Artists today also bring narratives like these to the stage. They establish new connections and new links. They do that with all sorts of building blocks (image, movement, language, music, technology,...) and in all possible combinations.
A selection from the programme for January to June 2023: Berlin draws on the unlikely life story of one man where Sidney Leoni delves into the history of ballet icon Nijinsky. Phia Ménard works around the contrast between elder and adolescent in her adaptation of a classic. Lisaboa Houbrechts performs epic musical theatre about family trauma.
Which ancestors? Any canon , including the Western one, is a product of selection and hence exclusion. Cultural historiography also bears the marks of colonialism, sexism and many other systems that rendered large sections of the population inferior and invisible. Artists today – and especially queer and people of colour – engage in rehabilitating their biological, cultural or artistic ancestors by working with their legacy, or by working in its spirit.
A selection from the programme for January to June 2023: Amanda Pina brings successful but forgotten 20th century 'exotic' Variety dancers back to life, Sarah Vanhee evokes the ghost of her two grandmothers, Dina Mimi investigates the death of her grandfather. Jolie Ngemi Ngemi works based on an age-old Congolese taboo, also superpower, Rébecca Chaillon invites eight female performers to appropriate their own history as black women. Ahilan Ratnamohan teaches himself his mother's mother tongue – a language his mother never spoke to him.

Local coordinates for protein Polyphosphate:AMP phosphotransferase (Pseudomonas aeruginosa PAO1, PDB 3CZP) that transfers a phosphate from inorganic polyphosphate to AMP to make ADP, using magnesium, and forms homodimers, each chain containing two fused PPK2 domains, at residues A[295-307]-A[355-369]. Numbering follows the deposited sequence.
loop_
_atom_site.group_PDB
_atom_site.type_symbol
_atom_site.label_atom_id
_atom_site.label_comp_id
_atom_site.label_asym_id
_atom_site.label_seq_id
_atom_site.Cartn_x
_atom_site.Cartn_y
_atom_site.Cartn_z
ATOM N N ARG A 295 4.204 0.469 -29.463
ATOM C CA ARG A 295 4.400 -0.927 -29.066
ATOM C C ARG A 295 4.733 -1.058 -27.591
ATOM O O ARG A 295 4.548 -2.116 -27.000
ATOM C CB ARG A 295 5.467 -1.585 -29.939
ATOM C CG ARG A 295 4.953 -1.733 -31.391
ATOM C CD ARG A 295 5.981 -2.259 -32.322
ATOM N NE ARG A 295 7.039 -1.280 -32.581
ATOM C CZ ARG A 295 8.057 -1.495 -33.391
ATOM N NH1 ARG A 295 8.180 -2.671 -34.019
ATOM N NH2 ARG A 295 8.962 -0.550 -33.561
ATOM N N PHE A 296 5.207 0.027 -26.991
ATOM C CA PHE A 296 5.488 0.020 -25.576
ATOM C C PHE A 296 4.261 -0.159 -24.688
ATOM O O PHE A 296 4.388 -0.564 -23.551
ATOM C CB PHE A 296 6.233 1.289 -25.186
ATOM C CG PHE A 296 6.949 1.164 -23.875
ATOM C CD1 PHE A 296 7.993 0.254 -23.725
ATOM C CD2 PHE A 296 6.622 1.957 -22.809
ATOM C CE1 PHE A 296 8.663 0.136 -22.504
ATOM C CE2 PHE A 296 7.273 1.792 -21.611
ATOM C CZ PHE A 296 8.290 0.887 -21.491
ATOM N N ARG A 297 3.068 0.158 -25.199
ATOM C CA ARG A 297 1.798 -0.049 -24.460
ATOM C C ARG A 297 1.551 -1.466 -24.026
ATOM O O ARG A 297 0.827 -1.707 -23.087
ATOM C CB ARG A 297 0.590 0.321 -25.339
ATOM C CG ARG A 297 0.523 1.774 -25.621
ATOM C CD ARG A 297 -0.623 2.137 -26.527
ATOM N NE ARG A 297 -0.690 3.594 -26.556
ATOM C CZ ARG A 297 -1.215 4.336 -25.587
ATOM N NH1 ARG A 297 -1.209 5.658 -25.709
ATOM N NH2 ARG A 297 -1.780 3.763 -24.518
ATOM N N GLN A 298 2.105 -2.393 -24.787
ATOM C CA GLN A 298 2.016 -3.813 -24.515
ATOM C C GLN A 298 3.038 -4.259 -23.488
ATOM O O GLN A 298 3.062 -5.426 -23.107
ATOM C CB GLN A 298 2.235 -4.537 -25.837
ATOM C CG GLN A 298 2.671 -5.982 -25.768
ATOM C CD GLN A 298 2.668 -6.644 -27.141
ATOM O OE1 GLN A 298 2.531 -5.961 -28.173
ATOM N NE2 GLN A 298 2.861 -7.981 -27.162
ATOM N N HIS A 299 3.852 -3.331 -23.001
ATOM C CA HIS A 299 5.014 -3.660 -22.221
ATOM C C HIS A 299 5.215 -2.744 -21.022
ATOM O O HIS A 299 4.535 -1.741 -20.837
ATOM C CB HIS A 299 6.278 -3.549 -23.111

What future? According to philosopher Roman Krznaric, we have never been more concerned about our future on this planet earth. At the same time, we are seemingly failing to take responsibility for that future, to act from a long-term mindset. While intergenerational solidarity is crucial, our short-term thinking from individualism poses an obstacle and may result in future generations being powerless to address the damage our generation has done to their environment. Krznaric therefore invites us to train ourselves in long-term thinking. The question "how can we be a good ancestor?" is a start.
As a cultural institution, we choose the path of imagination, wonder and reflection to make these questions tangible and bring them to life. In stories and conversations, even as poetry and abstraction.
A selection from the programme for January to June 2023: Vania Vaneau explores futuristic landscapes and materials in her sculptural dance solo, Kris Verdonck puts three generations of women on stage with the provocative question of ‘what if we see humans as food?’. With the third series of More Than Human Encounters we continue the exploration of what goes beyond the distinction between human and non-human, and question humans as autonomous self-determining beings on our planet.... An exercise in modesty and ... long-term thinking.
What is our own answer to Layla F. Saad's question? Dramaturge Marianne Van Kerkhoven (1946 - 2013) was a a defining voice for Kaaitheater. She spent many years working as a dramaturge based at Kaaitheater, with many artists still on the programme today. She was deeply connected to the field by publishing regularly but also with her many performances in many different locations. Recently, the theatre studies journal Documenta devoted an edition to her work and its significance for current practices and trends. This is available for free.
Welcome to Kaaitheater!
PS: one system, for any age. Starting with our central question How To Be Many? we try to make our programme as accessible as possible to a more diverse group of people. Our Pay What You Can System is part of this. Regardless of your age, you choose what price you pay for your ticket.